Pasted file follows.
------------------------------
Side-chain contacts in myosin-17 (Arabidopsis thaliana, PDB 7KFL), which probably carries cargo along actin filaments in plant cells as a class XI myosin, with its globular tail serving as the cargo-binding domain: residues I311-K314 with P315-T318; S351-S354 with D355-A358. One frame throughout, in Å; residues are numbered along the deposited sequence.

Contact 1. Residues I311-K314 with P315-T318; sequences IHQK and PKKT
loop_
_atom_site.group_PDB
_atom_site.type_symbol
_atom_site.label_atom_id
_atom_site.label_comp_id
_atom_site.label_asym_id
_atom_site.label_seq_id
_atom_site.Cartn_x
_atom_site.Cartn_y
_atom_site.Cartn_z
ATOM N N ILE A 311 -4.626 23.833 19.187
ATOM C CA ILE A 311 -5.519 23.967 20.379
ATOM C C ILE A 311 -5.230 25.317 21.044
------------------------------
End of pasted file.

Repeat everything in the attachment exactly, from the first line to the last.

Side-chain contacts in myosin-17 (Arabidopsis thaliana, PDB 7KFL), which probably carries cargo along actin filaments in plant cells as a class XI myosin, with its globular tail serving as the cargo-binding domain: residues I311-K314 with P315-T318; S351-S354 with D355-A358. One frame throughout, in Å; residues are numbered along the deposited sequence.

Contact 1. Residues I311-K314 with P315-T318; sequences IHQK and PKKT
loop_
_atom_site.group_PDB
_atom_site.type_symbol
_atom_site.label_atom_id
_atom_site.label_comp_id
_atom_site.label_asym_id
_atom_site.label_seq_id
_atom_site.Cartn_x
_atom_site.Cartn_y
_atom_site.Cartn_z
ATOM N N ILE A 311 -4.626 23.833 19.187
ATOM C CA ILE A 311 -5.519 23.967 20.379
ATOM C C ILE A 311 -5.230 25.317 21.044